Asian Art at Blythe Road sale

Over 100 Indian and South East Asian objects from the collection of the late, well-known and well-traveled Portobello Antiques Market dealer, Henry Brownrigg, will feature in auctioneers Matthew Barton Ltd’s biggest auction since starting at 25 Blythe Road in west London.

A 12th century Khmer bronze figure
A 12th century Khmer bronze figure of Buddah, from Cambodia

The auctioneer of European and Asian works of art will hold a two-day sale of just under 800 lots of European and Asian Works of Art on May 24 and 25.

The sale which comprises silver, ceramics, jewellery, watches, works of art, and objects of vertu, from both Europe and Asia, has prices ranging from £50 through to £22,000, all carefully catalogued by erudite and experienced specialists, to suit all pockets.

Highly-respected expert Arthur Millner has catalogued the Indian and South East Asian Works of Art, and for the first time specialist Max Rutherston is curating a group of netsuke.

Alongside objects from the collection of Henry Brownrigg, there will be 38 lots of silver from the collection of English silver lecturer, the late Myrtle Ellis and about 30 snuffboxes from a mid-20th century Viennese collector, Sammlung Hoffenreich. In the region of 50 lots of netsuke from the Julius and Arlette Katchen collection are also part of the Japanese section.

A boxwood netsuke of Fukusuke
A boxwood netsuke of Fukusuke

For almost four decades Henry Brownrigg’s stand at Portobello Antiques Market was an essential weekly event for aficionados of Indian art. The range of unique objects, whether bronze images, paintings or metalwork, were always unusual and reasonably priced and equally appealing was the conversation. Over the years he had become a respected authority on an extraordinary variety of subjects, often quite unrelated to his main specialist area. Sadly he died just before Christmas after continuing with his business and interests right to the very end.

The diversity reflects Henry’s enthusiasms, and includes Keralan wood carving, Deccan metalwork, South Indian bronze images and Javanese sculpture. A 12th century Khmer bronze figure of Buddah, from Cambodia, is estimated at £600-800, while a 9th century Javanese volcanic stone stele depicting Durga Mahisasuramardini, the 8-arm goddess is expected to fetch £800-1200 and a pair of 19th century painted wooden doors probably from Rajasthan, India carry an estimate of £700-900.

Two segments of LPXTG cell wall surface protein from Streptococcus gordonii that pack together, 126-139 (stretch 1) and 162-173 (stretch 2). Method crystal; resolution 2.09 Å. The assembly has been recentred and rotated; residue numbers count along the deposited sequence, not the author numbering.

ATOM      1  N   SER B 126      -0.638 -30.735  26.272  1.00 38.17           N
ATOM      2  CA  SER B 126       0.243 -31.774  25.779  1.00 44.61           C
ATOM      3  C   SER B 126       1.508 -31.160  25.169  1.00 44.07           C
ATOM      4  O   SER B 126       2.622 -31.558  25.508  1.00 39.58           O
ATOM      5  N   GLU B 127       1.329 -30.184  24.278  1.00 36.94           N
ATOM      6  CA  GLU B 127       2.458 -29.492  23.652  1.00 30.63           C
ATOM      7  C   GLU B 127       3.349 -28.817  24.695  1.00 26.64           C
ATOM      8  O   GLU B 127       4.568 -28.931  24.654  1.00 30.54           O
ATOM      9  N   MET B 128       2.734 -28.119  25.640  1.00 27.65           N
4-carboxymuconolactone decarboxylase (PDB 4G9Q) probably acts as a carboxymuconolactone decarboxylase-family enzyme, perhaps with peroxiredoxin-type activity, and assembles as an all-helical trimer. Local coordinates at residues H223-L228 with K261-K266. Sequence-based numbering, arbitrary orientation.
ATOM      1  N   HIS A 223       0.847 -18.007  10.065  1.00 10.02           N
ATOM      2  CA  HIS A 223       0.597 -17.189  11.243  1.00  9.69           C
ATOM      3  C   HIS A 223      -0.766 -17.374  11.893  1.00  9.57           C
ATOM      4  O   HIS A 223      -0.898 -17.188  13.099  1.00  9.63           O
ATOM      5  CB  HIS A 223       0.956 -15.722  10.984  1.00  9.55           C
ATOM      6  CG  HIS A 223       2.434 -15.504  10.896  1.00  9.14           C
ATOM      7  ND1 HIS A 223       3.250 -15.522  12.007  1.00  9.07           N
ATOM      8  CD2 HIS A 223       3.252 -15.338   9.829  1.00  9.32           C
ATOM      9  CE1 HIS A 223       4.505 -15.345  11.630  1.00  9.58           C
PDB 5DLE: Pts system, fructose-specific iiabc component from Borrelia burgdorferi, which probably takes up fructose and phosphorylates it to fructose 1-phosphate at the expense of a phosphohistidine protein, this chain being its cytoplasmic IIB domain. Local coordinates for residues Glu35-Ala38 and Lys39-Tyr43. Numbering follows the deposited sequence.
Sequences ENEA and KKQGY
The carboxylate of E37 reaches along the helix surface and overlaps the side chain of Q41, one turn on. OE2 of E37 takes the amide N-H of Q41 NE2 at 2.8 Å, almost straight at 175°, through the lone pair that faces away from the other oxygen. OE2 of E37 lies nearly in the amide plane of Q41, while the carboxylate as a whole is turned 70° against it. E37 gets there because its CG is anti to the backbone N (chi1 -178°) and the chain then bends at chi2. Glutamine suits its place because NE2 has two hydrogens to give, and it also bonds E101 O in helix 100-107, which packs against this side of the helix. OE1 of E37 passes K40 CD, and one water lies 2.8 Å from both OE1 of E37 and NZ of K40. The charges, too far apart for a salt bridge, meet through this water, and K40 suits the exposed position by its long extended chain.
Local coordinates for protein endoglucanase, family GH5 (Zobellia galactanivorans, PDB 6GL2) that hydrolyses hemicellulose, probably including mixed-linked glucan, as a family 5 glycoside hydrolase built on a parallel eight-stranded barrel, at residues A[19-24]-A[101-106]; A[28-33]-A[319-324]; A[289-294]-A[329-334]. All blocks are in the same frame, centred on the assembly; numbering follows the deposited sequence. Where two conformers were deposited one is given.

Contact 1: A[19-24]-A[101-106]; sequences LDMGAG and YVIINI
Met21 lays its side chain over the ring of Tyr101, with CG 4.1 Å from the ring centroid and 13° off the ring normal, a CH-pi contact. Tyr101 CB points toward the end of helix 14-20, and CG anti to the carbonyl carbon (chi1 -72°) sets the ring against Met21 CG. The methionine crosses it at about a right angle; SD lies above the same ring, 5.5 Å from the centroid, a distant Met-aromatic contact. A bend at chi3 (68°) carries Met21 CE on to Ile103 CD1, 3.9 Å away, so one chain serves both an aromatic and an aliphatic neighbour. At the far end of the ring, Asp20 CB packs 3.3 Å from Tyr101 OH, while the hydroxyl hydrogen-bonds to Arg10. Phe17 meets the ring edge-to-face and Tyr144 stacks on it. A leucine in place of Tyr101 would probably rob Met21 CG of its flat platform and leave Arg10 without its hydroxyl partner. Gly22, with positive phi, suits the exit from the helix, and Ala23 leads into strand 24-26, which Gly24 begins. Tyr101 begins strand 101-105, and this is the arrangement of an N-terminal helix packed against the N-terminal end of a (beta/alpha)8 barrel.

A silver mounted paper knife that belonged to HRH Duke of Windsor

Julius Katchen (1926-1969) was brought up in New Jersey, a musical prodigy of a family of Russian immigrants. He established a reputation early and was on the international concert circuit as a pianist in his twenties, settling in Paris. He bought his first netsuke on a concert tour in Japan in 1953 and thereafter took time off from his professional duties when traveling to go netsuke hunting with his young wife Arlette. Together they rapidly put together a large and impressive collection, estimated in the region of 1000 pieces. After Julius’ death in 1969, Arlette continued to buy pieces for 45 years afterwards. These 50 lots

20th century Japanese miniature inlaid chest of drawers

range from £150 – £4,500. Among the pieces, is a boxwood netsuke of Fukusuke, dating from the early Meiji period, circa 1870, expected to fetch £1,200-1,800, while a Japanese wood netsuke of a nursing mermaid, dating from the Edo period, circa 1790 is estimated at £2,000-3,000.

Elsewhere on the first day, a 10th/11th century pala bronze shrine, probably from East India, depicting Siva and Parvati carries an estimate of £15,000-18,000; while a monumental copper gilt Nepalese Aureole from a shrine dating from the 18th/19th century measuring 85 by 103cm is estimated at £7,000-9,000, and a delightful 20th century Japanese miniature inlaid chest of drawers is expected to fetch £700-1,000.

Day two commences with a very early 18th century Dutch Delft five-piece garniture from the factory of De Metaale Pot, which was initially established in Delft (est: £5,000-7,000), and later on a silver mounted paper knife that belonged to HRH Duke of Windsor, inscribed XMAS 1916, and believed to have been a gift from grandmother Queen Alexandra (est: £600-800) and among the jewellery, a flamboyant mid 1960s 18ct gold amethyst, emerald and diamond brooch by Andrew Grima, who designed jewellery for the Royal Family as well as for Jacqueline Onassis, is estimated at £1,800-2,200 .

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